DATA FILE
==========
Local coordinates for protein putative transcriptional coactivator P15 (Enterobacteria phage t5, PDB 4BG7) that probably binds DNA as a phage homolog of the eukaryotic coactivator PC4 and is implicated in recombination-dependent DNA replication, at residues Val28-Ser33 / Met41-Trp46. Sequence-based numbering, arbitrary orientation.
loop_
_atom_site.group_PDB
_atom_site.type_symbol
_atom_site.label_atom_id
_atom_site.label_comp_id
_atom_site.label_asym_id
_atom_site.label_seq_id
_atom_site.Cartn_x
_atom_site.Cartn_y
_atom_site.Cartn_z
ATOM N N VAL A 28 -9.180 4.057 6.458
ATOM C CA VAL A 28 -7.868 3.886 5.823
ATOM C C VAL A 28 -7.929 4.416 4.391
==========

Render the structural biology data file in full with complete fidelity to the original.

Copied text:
Local coordinates for protein putative transcriptional coactivator P15 (Enterobacteria phage t5, PDB 4BG7) that probably binds DNA as a phage homolog of the eukaryotic coactivator PC4 and is implicated in recombination-dependent DNA replication, at residues Val28-Ser33 / Met41-Trp46. Sequence-based numbering, arbitrary orientation.
loop_
_atom_site.group_PDB
_atom_site.type_symbol
_atom_site.label_atom_id
_atom_site.label_comp_id
_atom_site.label_asym_id
_atom_site.label_seq_id
_atom_site.Cartn_x
_atom_site.Cartn_y
_atom_site.Cartn_z
ATOM N N VAL A 28 -9.180 4.057 6.458
ATOM C CA VAL A 28 -7.868 3.886 5.823
ATOM C C VAL A 28 -7.929 4.416 4.391